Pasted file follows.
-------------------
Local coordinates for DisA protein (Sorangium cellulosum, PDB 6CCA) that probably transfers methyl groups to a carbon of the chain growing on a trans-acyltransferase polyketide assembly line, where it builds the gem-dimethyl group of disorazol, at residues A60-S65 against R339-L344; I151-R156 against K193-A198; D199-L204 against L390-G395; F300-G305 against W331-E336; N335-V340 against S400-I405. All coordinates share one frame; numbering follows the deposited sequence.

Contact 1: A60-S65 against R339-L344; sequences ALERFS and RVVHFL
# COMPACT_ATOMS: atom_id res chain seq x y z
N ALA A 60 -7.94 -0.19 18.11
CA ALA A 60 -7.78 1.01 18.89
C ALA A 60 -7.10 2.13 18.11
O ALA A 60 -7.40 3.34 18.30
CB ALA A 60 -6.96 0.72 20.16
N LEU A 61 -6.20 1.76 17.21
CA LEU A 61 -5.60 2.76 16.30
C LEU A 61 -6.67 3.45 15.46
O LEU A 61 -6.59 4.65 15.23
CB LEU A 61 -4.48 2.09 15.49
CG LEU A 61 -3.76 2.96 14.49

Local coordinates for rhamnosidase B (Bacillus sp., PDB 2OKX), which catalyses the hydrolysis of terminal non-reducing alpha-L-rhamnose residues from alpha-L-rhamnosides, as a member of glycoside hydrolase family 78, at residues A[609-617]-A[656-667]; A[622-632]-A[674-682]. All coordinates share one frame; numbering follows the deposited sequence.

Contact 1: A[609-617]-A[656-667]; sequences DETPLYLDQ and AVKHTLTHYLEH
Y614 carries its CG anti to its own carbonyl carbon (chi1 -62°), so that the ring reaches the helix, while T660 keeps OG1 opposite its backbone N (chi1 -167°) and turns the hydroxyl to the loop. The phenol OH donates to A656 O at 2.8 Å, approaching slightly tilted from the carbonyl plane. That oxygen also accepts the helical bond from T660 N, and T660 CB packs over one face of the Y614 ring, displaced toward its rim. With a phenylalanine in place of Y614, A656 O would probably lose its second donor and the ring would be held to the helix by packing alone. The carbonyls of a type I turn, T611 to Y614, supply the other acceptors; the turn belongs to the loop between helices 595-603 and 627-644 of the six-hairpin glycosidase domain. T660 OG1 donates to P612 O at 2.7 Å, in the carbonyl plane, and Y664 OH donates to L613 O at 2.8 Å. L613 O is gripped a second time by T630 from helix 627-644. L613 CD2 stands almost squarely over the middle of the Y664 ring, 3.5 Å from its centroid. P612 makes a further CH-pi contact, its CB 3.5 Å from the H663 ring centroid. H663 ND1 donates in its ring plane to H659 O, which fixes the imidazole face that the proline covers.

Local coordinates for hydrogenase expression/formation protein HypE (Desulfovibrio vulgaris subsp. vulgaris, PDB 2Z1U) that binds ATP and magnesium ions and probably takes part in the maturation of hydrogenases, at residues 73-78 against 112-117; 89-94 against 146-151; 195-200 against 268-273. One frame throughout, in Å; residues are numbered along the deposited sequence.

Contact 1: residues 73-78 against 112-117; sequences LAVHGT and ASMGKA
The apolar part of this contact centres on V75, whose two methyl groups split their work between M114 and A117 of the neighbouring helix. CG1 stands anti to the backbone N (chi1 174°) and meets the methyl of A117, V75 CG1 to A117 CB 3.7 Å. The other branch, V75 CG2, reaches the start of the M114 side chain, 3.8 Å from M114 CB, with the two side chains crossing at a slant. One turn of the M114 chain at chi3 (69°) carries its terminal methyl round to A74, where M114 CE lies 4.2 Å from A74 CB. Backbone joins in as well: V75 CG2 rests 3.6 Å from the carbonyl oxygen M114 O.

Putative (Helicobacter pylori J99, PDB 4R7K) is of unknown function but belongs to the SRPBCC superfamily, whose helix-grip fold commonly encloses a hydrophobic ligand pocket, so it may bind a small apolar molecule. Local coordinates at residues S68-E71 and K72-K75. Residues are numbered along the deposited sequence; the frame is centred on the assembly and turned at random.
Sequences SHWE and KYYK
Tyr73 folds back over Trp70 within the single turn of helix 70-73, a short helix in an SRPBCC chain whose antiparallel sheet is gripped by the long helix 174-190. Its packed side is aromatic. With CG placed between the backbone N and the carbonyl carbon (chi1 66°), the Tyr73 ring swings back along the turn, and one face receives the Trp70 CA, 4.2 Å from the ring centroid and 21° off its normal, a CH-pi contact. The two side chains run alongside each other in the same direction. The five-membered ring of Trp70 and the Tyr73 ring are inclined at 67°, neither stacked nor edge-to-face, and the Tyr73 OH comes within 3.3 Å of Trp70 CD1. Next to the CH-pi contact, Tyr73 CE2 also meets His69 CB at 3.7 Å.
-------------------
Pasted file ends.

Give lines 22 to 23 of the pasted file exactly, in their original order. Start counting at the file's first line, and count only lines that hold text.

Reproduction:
Sequences SHWE and KYYK
Tyr73 folds back over Trp70 within the single turn of helix 70-73, a short helix in an SRPBCC chain whose antiparallel sheet is gripped by the long helix 174-190. Its packed side is aromatic. With CG placed between the backbone N and the carbonyl carbon (chi1 66°), the Tyr73 ring swings back along the turn, and one face receives the Trp70 CA, 4.2 Å from the ring centroid and 21° off its normal, a CH-pi contact. The two side chains run alongside each other in the same direction. The five-membered ring of Trp70 and the Tyr73 ring are inclined at 67°, neither stacked nor edge-to-face, and the Tyr73 OH comes within 3.3 Å of Trp70 CD1. Next to the CH-pi contact, Tyr73 CE2 also meets His69 CB at 3.7 Å.